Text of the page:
Former No. 2 pick Beasley looking to reclaim career with Grizzlies

Michael Beasley has averaged 13.2 points and 4.9 rebounds in a career that has included stints with the Heat, Timberwolves and Suns.

Gregory Bull/AP

MEMPHIS, Tenn. — A lot of people have a lot of opinions on Michael Beasley’s NBA career and on Beasley himself. After six seasons, his career has come nowhere near the expectation set by his freshman season at Kansas State.

Judge his game and judge his off-the-court docket all you want. But at all costs, stay out of his mind, his positive, often-rambling, intense, convincing and convicted mind.

"I see myself as the Hulk, big green, strong, just can beat everybody up," he said at Grizzlies media day. "I’m just an easygoing guy, man. Made mistakes, just like everybody, but … um, I’m me. That’s it."

If he doesn’t make the Grizzlies’ roster, at least Beasley will go out with one epic — and weirdly thought provoking — media gathering.

The No. 2 pick in the 2008 draft is entering his seventh year in the league — with his fourth team. After a college career that had top lottery teams salivating and losing sleep between Beasley and Derrick Rose, no one would have bet Beasley would be answering questions in 2014 about a well-traveled NBA career brought on as much by marijuana allegations as inconsistent and dwindling numbers.

"I definitely feel like I have something to prove, but we’re knocking on a decade now," Beasley said. "So, at this point I just want to play basketball.

"If you feel like I have anything to prove to you, then I guess voice it, but as far as me and my fans, my goals, my team goals, team goals for me, I’m comfortable with them. I’m just here to play basketball."

At K-State, Beasley scored 26.2 points per game and averaged 12.4 rebounds, a number no one in Big 12 history had ever reached. His 866 points and 408 rebounds are third and second among all freshmen in NCAA history. He was an All-American and National Player of the Year.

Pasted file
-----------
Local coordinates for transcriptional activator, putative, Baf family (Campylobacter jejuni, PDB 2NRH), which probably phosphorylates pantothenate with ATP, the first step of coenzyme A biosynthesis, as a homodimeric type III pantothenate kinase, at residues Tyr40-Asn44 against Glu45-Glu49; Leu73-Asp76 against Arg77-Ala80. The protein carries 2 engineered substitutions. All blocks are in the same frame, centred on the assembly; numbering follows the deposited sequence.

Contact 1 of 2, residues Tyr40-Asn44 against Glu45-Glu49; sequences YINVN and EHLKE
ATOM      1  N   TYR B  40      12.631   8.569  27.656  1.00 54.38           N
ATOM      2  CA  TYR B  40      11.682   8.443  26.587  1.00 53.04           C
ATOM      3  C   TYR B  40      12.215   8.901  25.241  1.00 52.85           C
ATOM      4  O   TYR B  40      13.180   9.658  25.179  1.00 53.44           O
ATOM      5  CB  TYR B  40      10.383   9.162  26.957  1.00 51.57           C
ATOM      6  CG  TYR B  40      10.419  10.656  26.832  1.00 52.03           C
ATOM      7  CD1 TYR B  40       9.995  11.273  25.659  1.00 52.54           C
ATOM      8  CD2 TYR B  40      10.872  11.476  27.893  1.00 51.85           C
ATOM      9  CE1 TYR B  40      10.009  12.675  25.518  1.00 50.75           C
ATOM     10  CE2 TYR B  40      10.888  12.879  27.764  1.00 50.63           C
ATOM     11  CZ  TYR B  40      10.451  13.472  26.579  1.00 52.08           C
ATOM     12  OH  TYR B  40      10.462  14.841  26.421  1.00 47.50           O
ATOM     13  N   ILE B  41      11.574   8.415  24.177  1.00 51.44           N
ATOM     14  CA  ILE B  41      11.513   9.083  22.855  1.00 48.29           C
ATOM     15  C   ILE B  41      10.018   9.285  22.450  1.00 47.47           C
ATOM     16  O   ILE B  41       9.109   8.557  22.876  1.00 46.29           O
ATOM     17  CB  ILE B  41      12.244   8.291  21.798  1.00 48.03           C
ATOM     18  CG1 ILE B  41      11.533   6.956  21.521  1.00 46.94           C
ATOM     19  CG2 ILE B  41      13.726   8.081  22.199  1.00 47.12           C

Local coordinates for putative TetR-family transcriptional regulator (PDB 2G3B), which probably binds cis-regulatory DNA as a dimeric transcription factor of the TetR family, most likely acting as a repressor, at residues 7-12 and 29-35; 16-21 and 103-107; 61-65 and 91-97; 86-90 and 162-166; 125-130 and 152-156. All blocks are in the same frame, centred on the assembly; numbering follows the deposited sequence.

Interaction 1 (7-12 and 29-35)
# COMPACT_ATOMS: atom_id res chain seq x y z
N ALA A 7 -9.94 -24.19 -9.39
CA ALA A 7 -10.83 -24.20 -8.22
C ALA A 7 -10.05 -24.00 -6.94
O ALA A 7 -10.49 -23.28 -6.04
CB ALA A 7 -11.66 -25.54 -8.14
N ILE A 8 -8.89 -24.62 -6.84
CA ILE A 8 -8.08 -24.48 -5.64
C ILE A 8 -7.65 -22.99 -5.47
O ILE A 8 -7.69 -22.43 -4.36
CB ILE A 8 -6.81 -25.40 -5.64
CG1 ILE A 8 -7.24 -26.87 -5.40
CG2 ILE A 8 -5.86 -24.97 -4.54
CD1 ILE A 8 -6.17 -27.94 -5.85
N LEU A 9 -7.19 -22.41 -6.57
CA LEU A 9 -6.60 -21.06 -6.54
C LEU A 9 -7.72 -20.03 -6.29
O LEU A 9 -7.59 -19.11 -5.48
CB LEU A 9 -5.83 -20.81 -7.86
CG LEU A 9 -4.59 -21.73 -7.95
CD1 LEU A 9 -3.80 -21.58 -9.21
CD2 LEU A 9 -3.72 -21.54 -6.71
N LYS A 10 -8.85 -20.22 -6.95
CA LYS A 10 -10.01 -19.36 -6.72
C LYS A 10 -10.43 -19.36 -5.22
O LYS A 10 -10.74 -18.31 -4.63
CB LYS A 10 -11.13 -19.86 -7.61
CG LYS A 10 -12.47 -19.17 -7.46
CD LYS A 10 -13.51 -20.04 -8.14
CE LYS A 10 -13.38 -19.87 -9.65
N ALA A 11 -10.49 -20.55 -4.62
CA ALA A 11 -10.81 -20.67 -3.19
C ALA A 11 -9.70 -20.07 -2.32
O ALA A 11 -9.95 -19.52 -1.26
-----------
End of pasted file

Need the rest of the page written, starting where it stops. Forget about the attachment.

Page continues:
But his NBA career has been an off-the-court story. In August, the Miami Heat chose not to bring him back. It was his second stint there. Pat Riley told the Sun Sentinel it was partly not to put Beasley in a position of possibly not playing.

Not playing? This guy was a star in college. Then the NBA happened. He had his fourth marijuana run-in prior to last season. That got him cut by the Suns.

Now, he can only hope to be the final piece of the puzzle for the Grizzlies. Newspapers, television stations and every random credentialed blogger should hope the same. Just to hear him talk.

Asked if he would have thought he’d be uttering those words this far along in his career, Beasley admits — a sort of interrupting-the-question-to-admit — he didn’t see his NBA career where it is now. He has shown flashes, 19.2 points and 5.6 rebounds per game with Minnesota in 2010-11. Both numbers dropped each year since. So have his minutes. He’s started every game only twice, and only 29 times in his last 177 games.


"Different paths to the top of the mountain," Beasley said. "When you get there, it’s one view. My road, my career, has not been beautiful, but I’m here to look forward and take hold of this opportunity."